Welcome the Stranger

Cardinal SeanThere has been a lot of reporting recently on the effects of the Attorney General Sessions order to have all immigrants attempting to enter the country illegally, to be arrested and jailed.  A part of that order is to separate any children from their immigrant parents, and hold them in separate facilities, pending placement in foster homes.  Some in the government have advanced the theory that it will deter immigrants from attempting to cross the border, at the cost of losing their children.

Many spokespersons of civil rights and religious organizations have spoken out sharply against this policy.  The United States Conference of Catholic Bishops, meeting in Florida have condemned the policy, and is discussing sending a delegation of bishops to the border to examine the conditions at these facilities, and the condition of the immigrants being held.  Here in Boston, MA, Cardinal Sean O’Malley, OFM Cap, Archbishop of Boston has issued a statement on the current immigration situation.

While our country has the right to control it’s borders, and who is be allowed into this country, humane policies should be implemented in enforcing immigration laws.  What we are beginning to see on our screens, and reading newspapers, shows a failure of empathy and charity by this government.  It is yet to be seen if the American public will voice it’s concern for the immigrant children, given the growing hostility towards illegal immigrants in general.

What is really upsetting many religious leaders is the attempt by Attorney General Sessions and Press Secretary Sanders to use Scripture to back the government immigration policies.  There are commentators who criticize  the use of Scripture passages out of context.

Well, I may about to do the same thing; but I close with this Scripture passage that always turn to when reflecting on the moral issues of immigration policies.  It is from the Book of Leviticus:

When an alien resides with you in your land, do not molest him.  You shall treat the alien who resides with you no differently than the natives born among you; have the same love him as for yourself; for you too were once aliens in the land of Egypt.  I, the Lord, am your God.”  (Lv 19: 33-34, NAB)

We are citizens of a country of immigrants; we are all descendants of immigrants.  Those who come to our shores, approach our borders; need to be treated with dignity, care, and respect.

Reach Out and Touch Someone

jesus Cleanses the Leper

Leviticus 13: 1-2, 44-46
1st Corinthians 10:31—11:1
Mark 1:40-45

In the Scripture readings for the Sixth Sunday in Ordinary Time, we see again passages that emphasizes the role of Jesus as healer. We saw in last Sunday’s readings, that his reputation as a healer spread so fast, that the whole town of Capernaum crowded around St. Peter’s home, many seeking a cure, others wishing to witness a miracle. Realizing that he could be trapped in Capernaum by the crowd, he leaves the town early the next morning; before anyone else is awake to stop him. He goes to a deserted place for prayer, but his disciples are still able to find him. He tells them that his purpose is to bring the Good News to all the Galilee. But even in that deserted place, Jesus encounters someone in need of healing, a leper. Now leprosy was among the most dreaded diseases of ancient times, seen as highly contagious. In the first reading, from the Book of Leviticus, we see the ritual one had to go through if he or she was suspected of leprosy. The leper was driven from the community, living in solitary suffering. That person would eventually either die alone, or in company of fellow lepers. Jesus wishes to heal the leper before him, so he does what would be considered madness by his companions, he touches him. The miracle happens, the person is made clean, made whole. Jesus instructs him to just go and show himself to the temple priest and be brought back into the community. Of course, this does not happen, the cured man proclaims to all what has happened to him, and who did it, and Jesus must change his approach to the people.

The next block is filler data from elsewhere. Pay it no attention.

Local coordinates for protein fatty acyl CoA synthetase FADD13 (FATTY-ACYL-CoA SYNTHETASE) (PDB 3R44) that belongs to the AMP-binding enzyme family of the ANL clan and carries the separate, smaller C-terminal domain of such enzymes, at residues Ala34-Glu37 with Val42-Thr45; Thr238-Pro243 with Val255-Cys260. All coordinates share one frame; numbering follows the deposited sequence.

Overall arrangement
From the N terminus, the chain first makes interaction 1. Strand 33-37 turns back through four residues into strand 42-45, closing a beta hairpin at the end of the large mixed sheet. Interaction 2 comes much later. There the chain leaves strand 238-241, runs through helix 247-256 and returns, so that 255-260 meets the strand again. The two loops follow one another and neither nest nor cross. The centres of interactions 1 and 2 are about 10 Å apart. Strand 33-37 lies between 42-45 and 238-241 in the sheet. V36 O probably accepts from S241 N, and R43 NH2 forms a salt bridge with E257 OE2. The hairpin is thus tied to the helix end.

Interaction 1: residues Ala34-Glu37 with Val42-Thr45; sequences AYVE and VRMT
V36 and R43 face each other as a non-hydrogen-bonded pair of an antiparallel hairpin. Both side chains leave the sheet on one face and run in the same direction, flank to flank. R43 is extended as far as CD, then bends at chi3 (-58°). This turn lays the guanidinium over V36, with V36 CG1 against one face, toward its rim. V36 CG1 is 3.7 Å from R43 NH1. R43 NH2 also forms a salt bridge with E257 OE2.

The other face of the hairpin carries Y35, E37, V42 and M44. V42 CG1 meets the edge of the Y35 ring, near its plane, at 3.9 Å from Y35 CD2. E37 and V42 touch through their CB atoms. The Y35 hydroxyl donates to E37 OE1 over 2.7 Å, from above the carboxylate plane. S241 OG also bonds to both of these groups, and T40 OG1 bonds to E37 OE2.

However, I would like to offer another interpretation of this Scripture. It has to do with the fact that because of this disfiguring disease, this person was separated from the people of Israel. He was lost, destined to be alone in deserted places. Now, consider that “leprosy” can come in many forms; like poverty, like addiction, homelessness, mental disabilities. One can be considered a societal “leper;” if one is an immigrant or refugee, with different languages, different customs, different beliefs. They feel separated from the wider community, ostracized, discriminated against. And here is Jesus Christ, who is telling us, by his example, to reach out and touch them; reach out and embrace them; reach out and bring them back into the wider community of our cities and towns, our states and nation. This is the mission, the calling of the Christian community. This is the work of our Church, to heal and bring back those who are wounded, lost and alone.